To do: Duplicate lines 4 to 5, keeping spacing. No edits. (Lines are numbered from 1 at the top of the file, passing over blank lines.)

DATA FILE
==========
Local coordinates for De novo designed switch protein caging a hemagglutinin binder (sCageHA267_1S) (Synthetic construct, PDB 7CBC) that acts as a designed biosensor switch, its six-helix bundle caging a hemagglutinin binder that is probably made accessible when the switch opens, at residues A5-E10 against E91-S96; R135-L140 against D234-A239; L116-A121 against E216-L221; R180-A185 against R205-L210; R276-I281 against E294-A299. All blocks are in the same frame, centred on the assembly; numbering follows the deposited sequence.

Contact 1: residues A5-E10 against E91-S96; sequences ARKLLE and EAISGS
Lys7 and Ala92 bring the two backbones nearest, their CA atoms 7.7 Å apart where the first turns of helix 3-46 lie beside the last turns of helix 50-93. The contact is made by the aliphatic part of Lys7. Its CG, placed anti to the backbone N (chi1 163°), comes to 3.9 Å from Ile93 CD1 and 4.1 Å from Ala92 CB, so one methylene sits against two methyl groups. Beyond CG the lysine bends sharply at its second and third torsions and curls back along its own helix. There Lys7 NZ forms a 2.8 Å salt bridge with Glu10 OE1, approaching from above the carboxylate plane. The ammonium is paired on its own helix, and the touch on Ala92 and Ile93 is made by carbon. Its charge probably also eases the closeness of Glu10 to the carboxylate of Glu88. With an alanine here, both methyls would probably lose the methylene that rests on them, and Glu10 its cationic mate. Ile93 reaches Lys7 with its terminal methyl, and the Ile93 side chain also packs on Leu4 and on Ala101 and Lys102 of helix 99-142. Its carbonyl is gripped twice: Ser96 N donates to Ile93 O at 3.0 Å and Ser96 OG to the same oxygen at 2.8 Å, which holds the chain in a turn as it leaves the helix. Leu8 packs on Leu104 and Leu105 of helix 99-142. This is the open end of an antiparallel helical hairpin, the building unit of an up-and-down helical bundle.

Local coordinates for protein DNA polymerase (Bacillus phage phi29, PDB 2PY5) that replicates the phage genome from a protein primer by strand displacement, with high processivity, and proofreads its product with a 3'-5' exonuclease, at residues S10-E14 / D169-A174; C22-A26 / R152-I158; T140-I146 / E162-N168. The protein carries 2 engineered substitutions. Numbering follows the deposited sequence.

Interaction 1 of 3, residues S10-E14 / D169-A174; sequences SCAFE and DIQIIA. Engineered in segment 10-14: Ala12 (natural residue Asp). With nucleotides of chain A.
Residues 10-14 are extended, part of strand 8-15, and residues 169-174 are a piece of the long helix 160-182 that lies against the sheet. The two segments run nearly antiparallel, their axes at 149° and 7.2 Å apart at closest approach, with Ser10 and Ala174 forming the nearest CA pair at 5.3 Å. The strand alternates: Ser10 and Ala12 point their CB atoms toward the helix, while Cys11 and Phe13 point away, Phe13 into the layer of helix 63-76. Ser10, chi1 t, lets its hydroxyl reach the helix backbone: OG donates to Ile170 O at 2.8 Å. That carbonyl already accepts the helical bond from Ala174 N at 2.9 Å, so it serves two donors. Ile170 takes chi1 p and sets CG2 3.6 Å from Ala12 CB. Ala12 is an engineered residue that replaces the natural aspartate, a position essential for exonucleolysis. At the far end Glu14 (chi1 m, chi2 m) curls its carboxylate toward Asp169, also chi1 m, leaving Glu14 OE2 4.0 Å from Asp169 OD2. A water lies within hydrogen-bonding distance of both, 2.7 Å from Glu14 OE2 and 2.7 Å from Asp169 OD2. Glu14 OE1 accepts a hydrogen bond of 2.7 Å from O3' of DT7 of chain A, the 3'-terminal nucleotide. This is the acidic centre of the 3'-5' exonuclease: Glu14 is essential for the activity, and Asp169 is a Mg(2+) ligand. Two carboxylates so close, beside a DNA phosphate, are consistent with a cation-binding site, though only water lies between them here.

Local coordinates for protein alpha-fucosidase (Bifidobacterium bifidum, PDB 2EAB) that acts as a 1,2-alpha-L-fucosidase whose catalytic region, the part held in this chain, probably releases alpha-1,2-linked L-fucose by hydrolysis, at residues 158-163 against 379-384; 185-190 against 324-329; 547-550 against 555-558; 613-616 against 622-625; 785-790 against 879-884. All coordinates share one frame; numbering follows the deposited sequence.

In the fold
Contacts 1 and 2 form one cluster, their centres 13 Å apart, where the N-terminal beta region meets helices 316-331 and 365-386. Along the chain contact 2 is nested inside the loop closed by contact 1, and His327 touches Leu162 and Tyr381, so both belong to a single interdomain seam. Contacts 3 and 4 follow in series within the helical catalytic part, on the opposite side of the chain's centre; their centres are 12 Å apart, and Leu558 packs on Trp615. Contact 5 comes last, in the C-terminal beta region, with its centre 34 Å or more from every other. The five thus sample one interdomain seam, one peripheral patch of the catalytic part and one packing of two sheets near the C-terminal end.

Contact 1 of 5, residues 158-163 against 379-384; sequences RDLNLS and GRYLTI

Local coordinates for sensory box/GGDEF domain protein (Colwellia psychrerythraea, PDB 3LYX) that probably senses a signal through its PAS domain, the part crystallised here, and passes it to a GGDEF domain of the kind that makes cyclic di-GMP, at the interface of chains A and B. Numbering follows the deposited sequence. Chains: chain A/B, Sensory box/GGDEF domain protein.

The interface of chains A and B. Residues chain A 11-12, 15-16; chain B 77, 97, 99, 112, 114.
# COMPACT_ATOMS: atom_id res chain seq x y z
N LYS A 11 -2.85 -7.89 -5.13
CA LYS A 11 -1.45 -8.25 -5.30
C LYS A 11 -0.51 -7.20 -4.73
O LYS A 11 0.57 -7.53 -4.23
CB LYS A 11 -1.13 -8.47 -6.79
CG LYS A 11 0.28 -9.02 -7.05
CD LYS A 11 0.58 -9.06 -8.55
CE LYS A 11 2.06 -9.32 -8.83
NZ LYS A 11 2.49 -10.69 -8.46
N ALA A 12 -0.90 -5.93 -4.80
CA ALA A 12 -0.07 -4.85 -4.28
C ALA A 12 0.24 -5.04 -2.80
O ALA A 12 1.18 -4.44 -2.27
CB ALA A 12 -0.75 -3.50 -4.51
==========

Local coordinates for protein DNA polymerase (Bacillus phage phi29, PDB 2PY5) that replicates the phage genome from a protein primer by strand displacement, with high processivity, and proofreads its product with a 3'-5' exonuclease, at residues S10-E14 / D169-A174; C22-A26 / R152-I158; T140-I146 / E162-N168. The protein carries 2 engineered substitutions. Numbering follows the deposited sequence.

Interaction 1 of 3, residues S10-E14 / D169-A174; sequences SCAFE and DIQIIA. Engineered in segment 10-14: Ala12 (natural residue Asp). With nucleotides of chain A.